Dual HER2-targeted approaches in HER2-positive breast cancer

Eugene R. Ahn, Charles L. Vogel

Research output: Contribution to journalReview articlepeer-review

44 Scopus citations


Approximately 15-20% of all breast cancers are human epidermal growth factor receptor 2 (HER2) positive, with clinical studies having validated the HER2 receptor tyrosine kinase pathway as an important therapeutic target. Presently, two HER2-targeted therapies are approved by the Food and Drug Administration for treatment of HER2-positive breast cancer: the HER2-targeted humanized monoclonal antibody trastuzumab and the small-molecule tyrosine kinase inhibitor lapatinib. Despite use of these HER2-targeted agents, many patients still experience disease progression. For this reason, numerous new agents and therapeutic strategies are under investigation. Based on preclinical data suggesting synergistic effects from dual therapy targeting HER2, clinical trials that test the effects of combining anti-HER2 agents have been conducted and are ongoing. Here, we review recently presented data from several clinical trials, which indicate that the strategy of combining HER2 blockade therapies can offer greater clinical efficacy, with adverse effects of varying degrees. Specifically, we review new data reported at the 2010 San Antonio Breast Cancer Symposium (SABCS 2010), including the phase II NeoSphere and phase III NeoALTTO clinical trials, and data from three clinical trials reported at the 2011 American Society of Clinical Oncology (ASCO 2011) meeting. Together these trials elucidate the potential role of combining trastuzumab with lapatinib or pertuzumab. We also discuss additional ongoing studies that will help further define the role of dual HER2 blockade therapies and its impact on clinical practice.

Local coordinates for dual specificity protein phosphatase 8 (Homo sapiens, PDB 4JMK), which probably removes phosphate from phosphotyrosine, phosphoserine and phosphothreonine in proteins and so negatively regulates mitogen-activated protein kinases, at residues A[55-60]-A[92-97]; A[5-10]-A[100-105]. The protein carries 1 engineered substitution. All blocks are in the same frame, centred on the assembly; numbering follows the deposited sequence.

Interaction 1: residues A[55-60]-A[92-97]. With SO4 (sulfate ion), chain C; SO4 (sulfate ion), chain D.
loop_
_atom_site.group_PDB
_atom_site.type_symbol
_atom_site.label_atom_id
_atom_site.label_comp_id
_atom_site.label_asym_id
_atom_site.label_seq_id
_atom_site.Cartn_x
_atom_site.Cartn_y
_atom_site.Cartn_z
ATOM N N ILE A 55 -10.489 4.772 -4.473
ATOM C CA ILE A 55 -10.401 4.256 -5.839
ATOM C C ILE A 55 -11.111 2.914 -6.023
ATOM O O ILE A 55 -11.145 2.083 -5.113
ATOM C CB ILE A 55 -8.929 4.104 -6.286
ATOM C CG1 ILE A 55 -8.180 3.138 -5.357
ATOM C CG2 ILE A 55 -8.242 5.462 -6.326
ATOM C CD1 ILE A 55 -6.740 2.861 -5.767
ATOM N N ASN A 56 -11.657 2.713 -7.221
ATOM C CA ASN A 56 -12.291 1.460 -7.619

Original languageEnglish (US)
Pages (from-to)371-383
Number of pages13
JournalBreast cancer research and treatment
Issue number2
StatePublished - Jan 2012


  • Breast cancer
  • HER2
  • Lapatinib
  • Pertuzumab
  • Trastuzumab

ASJC Scopus subject areas

  • Oncology
  • Cancer Research


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